The present invention offers a method for obtaining more accurate information about the security permissions required by an application to run. The required permissions to execute properly are a subset of the all the permissions that can be required by the application (e.g. setup code, configuration, administrative tasks). Analysis on dynamically recorded application execution data can identify the executed permissions and the context in which they are executed. In comparison, a static analysis will detect, indiscriminately, all permissions and, even then, misses the permission required if some code is loaded dynamically. The gathered information (i.e. evidences, permissions, context) can be used to determine an application specific security policy or the best match to a pre-existing security policy. As such, many factors may be considered in assigning a security policy. A security policy may be characteristic of the permissions that an application is allowed to have. A permission set and security policy may be determined based on various factors of the application's runtime.

FIG. 1 is a high-level block diagram of an exemplary system for a method of the invention. One or more applications may be presented for execution on a computer 10. Application code (12, 14) may be downloaded to a computer 10 through a network connection. Other application sources may be included (e.g., hard disk, CD, drive storage). Thus, application code (12, 14) on a computer 10 may originate from various sources that are either secure, un-secure, or semi-secure.

Execution of applications may be carried out using a runtime module 16 (e.g., Common Language Runtime, ECMA runtime, etc.). Code Access Security (CAS) 18 allows the runtime module 16 to restrict the permissions allowed to an application based on the applicable security policy or policies. Runtime module 16 and CAS 18 are generally known in the art. A novel aspect of the system includes the dynamic recorder 28, records database 32, dynamic code analyzer 20 and the security policy module 22. A dynamic recorder 28 may dynamically record permission related data (e.g., access requests, edit, write, store, delete permissions), context related data, and evidence related data that occurs during application code execution to a records database 32. Multiple execution instances may be recorded in order to analyze the application more completely. Database 32, or other location, may store dynamically record data from application execution runtime. The application execution data may include, but is not limited to, information from each resource the application invoked during execution including permission checks (e.g., Link, Inheritance and Demand); the data used in the security decision process (e.g. stack); and the results (e.g., success or failure); the evidence of the executing code, the XML representation of the requested permissions; access to secure resources 24 including shared directories 26, assembly cache 25, and/or code libraries 27. Resource access to other sources may also exist. The recorded data may be characterized into events and recorded for further analysis. The data may be sent to a remote location if desired.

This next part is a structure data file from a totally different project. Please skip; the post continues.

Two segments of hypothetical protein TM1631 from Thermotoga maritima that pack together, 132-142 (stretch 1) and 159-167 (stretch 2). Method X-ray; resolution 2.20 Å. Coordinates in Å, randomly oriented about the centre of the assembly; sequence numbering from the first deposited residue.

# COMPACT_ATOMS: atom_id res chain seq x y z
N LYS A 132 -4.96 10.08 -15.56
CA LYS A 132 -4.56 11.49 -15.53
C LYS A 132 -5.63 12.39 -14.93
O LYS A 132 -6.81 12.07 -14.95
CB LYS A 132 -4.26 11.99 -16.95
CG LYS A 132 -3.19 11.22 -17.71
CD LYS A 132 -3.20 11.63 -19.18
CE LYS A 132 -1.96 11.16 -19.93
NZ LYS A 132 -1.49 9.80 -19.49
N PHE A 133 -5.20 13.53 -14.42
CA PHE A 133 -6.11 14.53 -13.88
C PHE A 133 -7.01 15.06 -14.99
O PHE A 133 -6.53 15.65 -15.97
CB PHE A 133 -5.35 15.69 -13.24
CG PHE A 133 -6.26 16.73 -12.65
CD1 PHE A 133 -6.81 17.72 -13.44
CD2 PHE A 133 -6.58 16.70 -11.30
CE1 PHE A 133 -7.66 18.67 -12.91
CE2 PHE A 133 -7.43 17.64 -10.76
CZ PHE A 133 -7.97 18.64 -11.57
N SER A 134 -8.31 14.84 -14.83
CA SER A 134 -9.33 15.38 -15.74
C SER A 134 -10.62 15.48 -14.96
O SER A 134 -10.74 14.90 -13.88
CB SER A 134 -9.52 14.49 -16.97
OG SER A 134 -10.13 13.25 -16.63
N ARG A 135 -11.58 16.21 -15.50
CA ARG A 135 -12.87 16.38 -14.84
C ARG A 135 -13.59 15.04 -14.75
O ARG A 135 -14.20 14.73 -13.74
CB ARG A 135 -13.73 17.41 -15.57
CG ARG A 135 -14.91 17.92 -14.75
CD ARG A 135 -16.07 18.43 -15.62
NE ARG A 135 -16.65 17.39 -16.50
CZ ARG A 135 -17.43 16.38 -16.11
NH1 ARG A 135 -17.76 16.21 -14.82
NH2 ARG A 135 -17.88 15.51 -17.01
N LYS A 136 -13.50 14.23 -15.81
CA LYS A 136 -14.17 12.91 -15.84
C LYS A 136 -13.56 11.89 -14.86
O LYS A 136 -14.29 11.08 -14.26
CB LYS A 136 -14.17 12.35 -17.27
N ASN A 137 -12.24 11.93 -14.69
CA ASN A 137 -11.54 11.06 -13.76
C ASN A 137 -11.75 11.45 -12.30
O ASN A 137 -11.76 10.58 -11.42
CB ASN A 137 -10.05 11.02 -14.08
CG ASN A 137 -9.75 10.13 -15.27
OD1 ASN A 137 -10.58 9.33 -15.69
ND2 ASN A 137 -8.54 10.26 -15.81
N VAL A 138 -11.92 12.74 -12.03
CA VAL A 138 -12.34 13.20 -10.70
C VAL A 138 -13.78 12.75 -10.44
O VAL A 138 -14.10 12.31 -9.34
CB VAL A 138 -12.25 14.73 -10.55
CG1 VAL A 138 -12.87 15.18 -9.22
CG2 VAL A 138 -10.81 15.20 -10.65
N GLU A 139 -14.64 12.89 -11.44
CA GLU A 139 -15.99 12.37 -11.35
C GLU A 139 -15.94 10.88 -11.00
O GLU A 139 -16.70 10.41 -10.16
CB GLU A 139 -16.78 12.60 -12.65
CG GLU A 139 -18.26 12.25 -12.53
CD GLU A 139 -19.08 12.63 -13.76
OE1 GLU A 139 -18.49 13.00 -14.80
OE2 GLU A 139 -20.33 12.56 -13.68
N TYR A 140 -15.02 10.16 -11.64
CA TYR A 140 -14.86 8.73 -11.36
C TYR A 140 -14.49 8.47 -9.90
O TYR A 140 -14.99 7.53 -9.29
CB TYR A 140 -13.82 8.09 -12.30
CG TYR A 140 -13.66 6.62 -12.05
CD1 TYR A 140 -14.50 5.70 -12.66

The dynamic code analyzer 20 and the security policy module 22 interpret the recorded data. The dynamic code analyzer 20 may parse the dynamically collected data to identify various security and/or other observed events. The dynamic code analyzer 20 may also interpret the recorded permissions, among other things, into useful information regarding security. Security policy module 22 may further process the information from the dynamic code analyzer 20 to determine a minimal security policy for executing the application. A minimal security policy may be defined by the most restrictive security policy that still allows the application to execute normally. The security policy module 22 may create a minimal security policy using one or a combination of implementations including perfect fit, best fit and incorporating suggested changes. Information regarding a created security policy and/or previously created security policy (e.g., existing security policies) may be stored at security policies database 30, or other location.

A perfect fit security policy may utilize a dynamic code analyzer 20 to analyze logged execution data. The dynamically recorded execution(s) may be analyzed to identify one or more security related events associated with application execution. A security policy module 22 may create a security policy corresponding to the identified one or more security related events of the recorded execution. Thus, the perfect fit security policy is determined based on each application's unique execution events.

A best fit security policy may be determined based on comparing and matching a pre-existing security policy to the recorded execution and/or the determined perfect fit security policy. For example, a perfect fit security policy may be compared with existing policies, including system defaults, in order to identify an existing policy that provides a minimal superset to the perfect fit policy. This allows the application to be matched to an existing policy without limiting any functions of the application and avoids having to create an entirely new security policy for each application, which in turn the computer system has to store and manage. If the only matching existing security policy is found to be a security policy with the least secure permissions as compared with other existing policies (e.g., Full Trust), then a match may not be recognized. This may allow the creation of a new security policy to be established having greater permissions than the least secure permissions policy but less than or equal to the permissions required. In essence, the new policy may be created between the two. However, in some cases the policy with the least secure permissions may be used as a valid minimal superset.